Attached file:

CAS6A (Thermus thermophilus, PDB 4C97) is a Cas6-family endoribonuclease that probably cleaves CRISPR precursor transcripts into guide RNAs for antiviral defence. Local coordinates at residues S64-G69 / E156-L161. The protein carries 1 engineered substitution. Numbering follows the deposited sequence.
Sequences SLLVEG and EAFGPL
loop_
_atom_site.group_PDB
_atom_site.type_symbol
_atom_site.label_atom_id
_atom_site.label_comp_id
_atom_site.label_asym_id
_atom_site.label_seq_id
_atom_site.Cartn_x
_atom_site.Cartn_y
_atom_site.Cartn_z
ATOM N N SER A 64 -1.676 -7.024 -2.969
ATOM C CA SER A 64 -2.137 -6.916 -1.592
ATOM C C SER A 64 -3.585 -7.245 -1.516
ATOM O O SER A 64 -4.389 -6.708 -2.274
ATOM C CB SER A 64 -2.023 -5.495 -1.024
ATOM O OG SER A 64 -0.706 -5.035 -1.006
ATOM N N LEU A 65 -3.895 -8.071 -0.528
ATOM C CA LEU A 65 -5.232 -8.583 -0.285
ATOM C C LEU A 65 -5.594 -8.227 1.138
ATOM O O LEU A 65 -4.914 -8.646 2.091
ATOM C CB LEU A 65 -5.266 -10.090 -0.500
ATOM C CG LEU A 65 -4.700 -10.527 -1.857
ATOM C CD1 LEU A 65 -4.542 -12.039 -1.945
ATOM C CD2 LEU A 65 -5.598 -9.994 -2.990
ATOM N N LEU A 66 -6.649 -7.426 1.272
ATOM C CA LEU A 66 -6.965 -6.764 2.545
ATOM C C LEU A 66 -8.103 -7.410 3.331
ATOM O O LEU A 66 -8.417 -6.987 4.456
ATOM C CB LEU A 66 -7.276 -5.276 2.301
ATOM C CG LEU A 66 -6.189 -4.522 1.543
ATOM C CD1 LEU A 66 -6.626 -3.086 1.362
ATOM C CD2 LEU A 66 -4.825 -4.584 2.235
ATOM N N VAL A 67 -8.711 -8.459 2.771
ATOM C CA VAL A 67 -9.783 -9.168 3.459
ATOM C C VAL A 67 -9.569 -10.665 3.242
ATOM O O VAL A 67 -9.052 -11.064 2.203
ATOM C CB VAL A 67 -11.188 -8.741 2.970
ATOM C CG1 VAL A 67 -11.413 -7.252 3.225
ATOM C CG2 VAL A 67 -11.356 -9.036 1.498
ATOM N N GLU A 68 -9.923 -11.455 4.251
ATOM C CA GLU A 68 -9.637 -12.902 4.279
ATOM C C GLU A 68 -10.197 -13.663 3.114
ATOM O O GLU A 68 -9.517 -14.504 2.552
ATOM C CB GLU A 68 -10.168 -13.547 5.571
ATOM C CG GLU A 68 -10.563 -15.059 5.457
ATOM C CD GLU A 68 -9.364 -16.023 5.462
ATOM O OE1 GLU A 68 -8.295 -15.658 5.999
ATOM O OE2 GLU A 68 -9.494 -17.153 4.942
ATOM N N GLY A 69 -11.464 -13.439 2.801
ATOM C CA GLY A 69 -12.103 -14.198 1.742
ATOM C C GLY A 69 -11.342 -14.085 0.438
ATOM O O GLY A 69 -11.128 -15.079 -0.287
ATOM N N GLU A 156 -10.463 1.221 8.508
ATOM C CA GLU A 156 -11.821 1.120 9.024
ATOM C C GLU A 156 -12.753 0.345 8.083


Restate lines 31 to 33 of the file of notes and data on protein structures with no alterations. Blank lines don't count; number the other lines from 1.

ATOM C CB LEU A 66 -7.276 -5.276 2.301
ATOM C CG LEU A 66 -6.189 -4.522 1.543
ATOM C CD1 LEU A 66 -6.626 -3.086 1.362